Need Writing Practice But Not Sure Where to Start? Try a Writing Prompt!

Have you ever had the creative urge to write, but don’t have any solid ideas at the time? One of the most difficult parts of writing is the conceptualization stage, when you start deciding what kind of story you want to write. We tend to put a lot of pressure on ourselves to be original. Often, we want to say something unique to ourselves as individuals when we write. We worry that the things we write will just be a re-hashing of the stories we’ve already told. We want to try something new, but all too often, we worry that we will just end up sticking to the same genres, the same themes, the same structure. How can we overcome this mental block and get back to our “zone” when writing? One way you can do it is by challenging yourself with writing prompts.

What is a Writing Prompt?

Simply put, a writing prompt is a set-up for a story that challenges any and all writers to finish the story in their individual voice. Writing prompts make no strict demands from the writers who use them, nor do they claim ownership of the stories that are generated from them. They are ideas that are given freely to the writing community, knowing that it’s more than possible that several people may take the idea and run with it, even at times making money on the resulting work.

A writing prompt is typically not lengthy. It gives just enough information to help other writers start using their imagination to fill in the blanks. The resulting work doesn’t even have to resemble the original writing prompt when all is said and done. The whole point of a writing prompt is to encourage creativity and imagination, and the best prompts leave most of the decision-making to the writers using them.

Some examples of different types of writing prompts:

  • “You find yourself alone on a deserted island after a night of hard drinking. The last thing you remember is a man in a trench coat smiling at you as you take a drink of a beer he bought you with the word “Escape” on the can. As you try to make sense of what happened and where you are, you suddenly hear a voice speaking to you from the water…”
    • This prompt gives the writer a setup that may be atypical for them, but sets themes and events that the writers can use to build upon.
    • The prompt ends on a “fill in the blanks” situation that is designed to force the reader to decide for themself what happens next. Suddenly, the writer taking the prompt more likely to be automatically engaged in continuing from where the prompt left off.
    • It doesn’t tell a full story, nor does it set all the rules for the work. One writer may take it in a fantastical direction, another could take it in a much darker direction. The choices are left up to the writer taking the prompt and running with it, and when multiple writers do it you can see how the different styles compare between them when given the same input.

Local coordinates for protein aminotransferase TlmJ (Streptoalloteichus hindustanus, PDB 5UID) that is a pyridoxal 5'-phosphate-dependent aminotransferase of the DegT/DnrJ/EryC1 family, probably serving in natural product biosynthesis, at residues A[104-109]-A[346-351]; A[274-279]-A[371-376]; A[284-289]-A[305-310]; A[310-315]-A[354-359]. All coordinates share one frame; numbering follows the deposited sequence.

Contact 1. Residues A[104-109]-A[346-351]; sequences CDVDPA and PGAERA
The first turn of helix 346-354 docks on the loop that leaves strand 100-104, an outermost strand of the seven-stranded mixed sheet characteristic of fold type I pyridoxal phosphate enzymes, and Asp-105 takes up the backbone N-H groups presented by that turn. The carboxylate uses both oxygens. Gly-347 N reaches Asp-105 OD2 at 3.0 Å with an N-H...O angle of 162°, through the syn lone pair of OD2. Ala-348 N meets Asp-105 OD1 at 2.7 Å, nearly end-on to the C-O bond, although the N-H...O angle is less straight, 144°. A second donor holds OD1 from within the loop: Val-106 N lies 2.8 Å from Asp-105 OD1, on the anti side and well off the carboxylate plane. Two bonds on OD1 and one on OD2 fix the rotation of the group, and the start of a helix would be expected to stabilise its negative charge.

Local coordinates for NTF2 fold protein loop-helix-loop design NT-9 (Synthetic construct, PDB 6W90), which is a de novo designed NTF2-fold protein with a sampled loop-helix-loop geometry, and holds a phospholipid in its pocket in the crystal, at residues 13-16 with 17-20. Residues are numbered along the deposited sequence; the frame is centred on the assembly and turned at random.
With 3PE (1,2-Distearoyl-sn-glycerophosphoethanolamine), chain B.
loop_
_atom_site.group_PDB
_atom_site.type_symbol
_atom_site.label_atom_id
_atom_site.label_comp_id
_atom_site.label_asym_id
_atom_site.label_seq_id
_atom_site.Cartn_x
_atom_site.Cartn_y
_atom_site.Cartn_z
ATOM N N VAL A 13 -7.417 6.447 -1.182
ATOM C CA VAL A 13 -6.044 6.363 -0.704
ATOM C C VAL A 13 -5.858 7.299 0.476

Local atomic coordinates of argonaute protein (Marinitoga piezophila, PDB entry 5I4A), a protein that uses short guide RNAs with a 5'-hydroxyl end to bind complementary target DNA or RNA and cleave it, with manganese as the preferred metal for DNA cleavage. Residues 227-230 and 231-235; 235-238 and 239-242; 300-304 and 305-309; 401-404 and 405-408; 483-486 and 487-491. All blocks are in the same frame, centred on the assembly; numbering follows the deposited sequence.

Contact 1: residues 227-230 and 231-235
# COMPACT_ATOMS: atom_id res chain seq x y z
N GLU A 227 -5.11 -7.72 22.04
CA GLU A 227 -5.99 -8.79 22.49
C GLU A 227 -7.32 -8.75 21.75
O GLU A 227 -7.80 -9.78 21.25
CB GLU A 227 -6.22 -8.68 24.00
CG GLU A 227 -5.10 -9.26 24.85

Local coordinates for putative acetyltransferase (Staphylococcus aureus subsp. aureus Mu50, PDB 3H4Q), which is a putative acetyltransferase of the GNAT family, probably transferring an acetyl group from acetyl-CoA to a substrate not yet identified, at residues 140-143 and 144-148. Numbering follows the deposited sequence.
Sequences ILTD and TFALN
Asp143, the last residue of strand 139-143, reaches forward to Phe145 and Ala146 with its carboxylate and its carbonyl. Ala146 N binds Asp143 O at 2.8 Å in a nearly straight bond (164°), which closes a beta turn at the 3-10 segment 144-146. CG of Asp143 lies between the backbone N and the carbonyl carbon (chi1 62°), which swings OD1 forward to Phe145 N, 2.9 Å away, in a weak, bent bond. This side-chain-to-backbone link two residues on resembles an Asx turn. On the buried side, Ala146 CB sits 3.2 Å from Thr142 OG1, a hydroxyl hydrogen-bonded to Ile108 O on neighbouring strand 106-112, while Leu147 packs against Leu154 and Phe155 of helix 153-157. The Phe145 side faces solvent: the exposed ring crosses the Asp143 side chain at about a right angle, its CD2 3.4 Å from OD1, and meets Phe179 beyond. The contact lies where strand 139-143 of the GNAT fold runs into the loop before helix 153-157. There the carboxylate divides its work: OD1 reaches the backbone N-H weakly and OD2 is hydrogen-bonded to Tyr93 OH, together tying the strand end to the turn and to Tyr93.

• “Write about a character who is going through something immeasurably painful, but doesn’t want to let others see what they are dealing with. How does this affect the daily life of this person? Their relationships? Their mental health? Is there a clear way for this person to resolve this issue? If so, why isn’t it resolved? Think about the things in this character’s life that may have shaped their behavior, and how they react to normal things in life because of these factors.”
    • This type of writing prompt is more academic and straight forward. It functions the same as the first example in that it expects the writer to fill in all of the blanks, but it also gives more freedom for the writer to decide how to write this particular story. For some, this type of prompt can be more appreciated, especially if writing from a blank slate is desired. For others, they may still find there’s too much wide-openness in the writing and may prefer a prompt more like the first example in order to get them out of their most typical writing subjects and patterns.

Where to Find and Share Writing Prompts

  1. This site is dedicated to the idea that you should write something every single day, and get used to doing so. The site gives weekly prompts to the readers, so there’s plenty of content to browse through if you are looking for prompts.
  2. You can have a good time with this website. It’s a writing prompt generator that works under the principle that a good writing prompt has a Character, Situation, Prop and Setting (similar to the first prompt listed above). Simply hit shuffle until a combination of the four inputs sparks your imagination and go from there.
  3. If you want to take the opportunity to see a vast array of writing prompts, as well as several different responses by aspiring writers for most prompts, or if you’re brave enough to share one yourself, then Reddit’s Writing Prompts subreddit is for you. Some people have even taken the writing prompts given to them and have created and published successful book series from them.
  4. Your local library! If you want to get involved with other aspiring writers, the library is a good place to do it. Join a writing group and give one another challenges for writing prompts and discuss your writing. This is usually the absolute best way to not only get better by receiving feedback but also by thinking critically about others’ work, and networking with likeminded individuals is one of the best ways to further your career. I highly recommend doing this if you have the time to commit to it.

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